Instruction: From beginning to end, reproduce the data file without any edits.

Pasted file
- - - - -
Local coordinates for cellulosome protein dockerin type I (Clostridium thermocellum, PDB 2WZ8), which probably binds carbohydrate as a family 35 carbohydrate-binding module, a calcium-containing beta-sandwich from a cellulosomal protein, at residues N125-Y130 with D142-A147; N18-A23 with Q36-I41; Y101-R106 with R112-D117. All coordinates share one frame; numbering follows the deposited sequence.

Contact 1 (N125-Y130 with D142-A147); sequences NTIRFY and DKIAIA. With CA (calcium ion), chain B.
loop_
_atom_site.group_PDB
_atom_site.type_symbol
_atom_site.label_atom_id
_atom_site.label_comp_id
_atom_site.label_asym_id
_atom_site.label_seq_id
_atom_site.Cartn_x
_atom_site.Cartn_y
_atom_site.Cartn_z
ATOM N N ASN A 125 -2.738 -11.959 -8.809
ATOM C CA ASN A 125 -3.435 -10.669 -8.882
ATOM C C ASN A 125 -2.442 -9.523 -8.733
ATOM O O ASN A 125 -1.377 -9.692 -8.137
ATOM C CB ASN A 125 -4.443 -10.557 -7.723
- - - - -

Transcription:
Local coordinates for cellulosome protein dockerin type I (Clostridium thermocellum, PDB 2WZ8), which probably binds carbohydrate as a family 35 carbohydrate-binding module, a calcium-containing beta-sandwich from a cellulosomal protein, at residues N125-Y130 with D142-A147; N18-A23 with Q36-I41; Y101-R106 with R112-D117. All coordinates share one frame; numbering follows the deposited sequence.

Contact 1 (N125-Y130 with D142-A147); sequences NTIRFY and DKIAIA. With CA (calcium ion), chain B.
loop_
_atom_site.group_PDB
_atom_site.type_symbol
_atom_site.label_atom_id
_atom_site.label_comp_id
_atom_site.label_asym_id
_atom_site.label_seq_id
_atom_site.Cartn_x
_atom_site.Cartn_y
_atom_site.Cartn_z
ATOM N N ASN A 125 -2.738 -11.959 -8.809
ATOM C CA ASN A 125 -3.435 -10.669 -8.882
ATOM C C ASN A 125 -2.442 -9.523 -8.733
ATOM O O ASN A 125 -1.377 -9.692 -8.137
ATOM C CB ASN A 125 -4.443 -10.557 -7.723